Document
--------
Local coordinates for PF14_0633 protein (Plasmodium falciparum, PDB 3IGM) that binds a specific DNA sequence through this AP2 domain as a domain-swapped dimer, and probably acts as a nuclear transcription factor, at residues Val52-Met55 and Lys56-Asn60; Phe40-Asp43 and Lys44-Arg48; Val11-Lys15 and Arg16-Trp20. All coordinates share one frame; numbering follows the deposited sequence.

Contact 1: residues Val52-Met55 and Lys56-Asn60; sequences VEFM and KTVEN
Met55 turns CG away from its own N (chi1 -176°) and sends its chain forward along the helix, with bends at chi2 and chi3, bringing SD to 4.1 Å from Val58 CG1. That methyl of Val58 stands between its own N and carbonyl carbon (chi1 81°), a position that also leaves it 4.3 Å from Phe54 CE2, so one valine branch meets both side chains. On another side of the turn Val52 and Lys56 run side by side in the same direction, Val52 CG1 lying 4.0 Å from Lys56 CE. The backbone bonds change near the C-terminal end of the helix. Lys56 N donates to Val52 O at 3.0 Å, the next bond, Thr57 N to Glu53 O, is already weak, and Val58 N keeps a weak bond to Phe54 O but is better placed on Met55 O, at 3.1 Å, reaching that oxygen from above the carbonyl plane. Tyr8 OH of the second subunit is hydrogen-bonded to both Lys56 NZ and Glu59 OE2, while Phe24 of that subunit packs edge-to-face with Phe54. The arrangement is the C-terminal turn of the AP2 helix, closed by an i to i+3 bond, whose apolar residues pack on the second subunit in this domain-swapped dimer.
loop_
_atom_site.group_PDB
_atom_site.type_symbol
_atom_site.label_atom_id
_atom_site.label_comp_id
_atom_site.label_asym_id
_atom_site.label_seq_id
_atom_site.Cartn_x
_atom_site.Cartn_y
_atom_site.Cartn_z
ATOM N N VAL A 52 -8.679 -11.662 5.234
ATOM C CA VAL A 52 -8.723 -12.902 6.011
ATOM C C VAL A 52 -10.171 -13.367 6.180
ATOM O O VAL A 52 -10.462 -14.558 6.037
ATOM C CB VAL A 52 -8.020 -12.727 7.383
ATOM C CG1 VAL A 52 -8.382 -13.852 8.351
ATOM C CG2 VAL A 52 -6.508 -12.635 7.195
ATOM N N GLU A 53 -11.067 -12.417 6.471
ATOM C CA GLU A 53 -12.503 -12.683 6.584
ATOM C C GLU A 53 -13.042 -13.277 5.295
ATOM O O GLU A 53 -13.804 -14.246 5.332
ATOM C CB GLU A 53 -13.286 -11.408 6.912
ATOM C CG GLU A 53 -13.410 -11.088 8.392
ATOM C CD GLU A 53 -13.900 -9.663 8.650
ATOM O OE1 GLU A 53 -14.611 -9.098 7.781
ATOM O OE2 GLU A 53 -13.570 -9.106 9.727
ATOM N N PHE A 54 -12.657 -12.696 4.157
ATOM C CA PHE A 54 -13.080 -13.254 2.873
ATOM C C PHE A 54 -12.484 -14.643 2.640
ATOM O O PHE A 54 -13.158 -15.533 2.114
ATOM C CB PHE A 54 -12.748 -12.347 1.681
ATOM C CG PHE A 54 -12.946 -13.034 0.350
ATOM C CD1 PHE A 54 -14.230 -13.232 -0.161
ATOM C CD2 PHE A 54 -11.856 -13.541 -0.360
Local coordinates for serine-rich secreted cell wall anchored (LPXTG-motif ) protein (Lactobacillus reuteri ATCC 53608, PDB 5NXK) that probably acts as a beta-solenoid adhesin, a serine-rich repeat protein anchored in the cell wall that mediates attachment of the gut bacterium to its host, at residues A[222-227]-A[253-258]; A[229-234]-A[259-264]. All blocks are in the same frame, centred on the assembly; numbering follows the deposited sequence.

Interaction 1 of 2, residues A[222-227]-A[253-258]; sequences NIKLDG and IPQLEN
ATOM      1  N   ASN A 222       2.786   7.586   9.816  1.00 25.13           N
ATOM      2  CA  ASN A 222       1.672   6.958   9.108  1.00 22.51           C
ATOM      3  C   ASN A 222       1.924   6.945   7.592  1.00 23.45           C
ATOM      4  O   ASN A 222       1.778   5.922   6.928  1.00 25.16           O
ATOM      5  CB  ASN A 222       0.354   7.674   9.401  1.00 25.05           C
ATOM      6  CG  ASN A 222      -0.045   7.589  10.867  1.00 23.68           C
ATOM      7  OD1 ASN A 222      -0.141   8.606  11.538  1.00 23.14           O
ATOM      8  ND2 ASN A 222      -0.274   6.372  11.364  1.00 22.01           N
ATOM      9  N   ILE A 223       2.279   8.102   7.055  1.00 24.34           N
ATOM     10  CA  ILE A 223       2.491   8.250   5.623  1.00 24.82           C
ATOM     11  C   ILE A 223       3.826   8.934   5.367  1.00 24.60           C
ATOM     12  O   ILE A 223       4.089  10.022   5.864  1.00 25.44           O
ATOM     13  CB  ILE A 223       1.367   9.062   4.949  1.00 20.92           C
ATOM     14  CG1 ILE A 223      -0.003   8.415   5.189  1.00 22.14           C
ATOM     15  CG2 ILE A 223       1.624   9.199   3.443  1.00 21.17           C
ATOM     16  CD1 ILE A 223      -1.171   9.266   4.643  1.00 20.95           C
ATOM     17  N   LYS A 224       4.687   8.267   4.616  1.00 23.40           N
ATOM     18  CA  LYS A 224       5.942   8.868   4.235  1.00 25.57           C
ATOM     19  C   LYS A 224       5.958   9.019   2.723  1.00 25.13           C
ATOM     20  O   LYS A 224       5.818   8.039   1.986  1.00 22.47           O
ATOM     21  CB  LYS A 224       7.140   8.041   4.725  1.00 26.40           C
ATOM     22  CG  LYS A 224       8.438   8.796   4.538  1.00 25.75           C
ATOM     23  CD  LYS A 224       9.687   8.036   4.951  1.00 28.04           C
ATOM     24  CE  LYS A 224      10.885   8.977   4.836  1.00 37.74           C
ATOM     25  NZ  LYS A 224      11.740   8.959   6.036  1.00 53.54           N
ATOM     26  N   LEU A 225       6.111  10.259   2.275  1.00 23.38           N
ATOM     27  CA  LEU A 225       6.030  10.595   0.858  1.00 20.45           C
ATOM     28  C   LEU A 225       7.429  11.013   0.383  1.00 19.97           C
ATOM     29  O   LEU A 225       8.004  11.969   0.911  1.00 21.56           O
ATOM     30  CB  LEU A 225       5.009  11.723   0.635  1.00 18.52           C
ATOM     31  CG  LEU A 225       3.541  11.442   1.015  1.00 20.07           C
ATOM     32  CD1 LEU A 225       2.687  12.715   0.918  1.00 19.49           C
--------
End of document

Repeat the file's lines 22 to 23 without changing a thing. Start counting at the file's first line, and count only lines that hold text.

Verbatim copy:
ATOM C CA GLU A 53 -12.503 -12.683 6.584
ATOM C C GLU A 53 -13.042 -13.277 5.295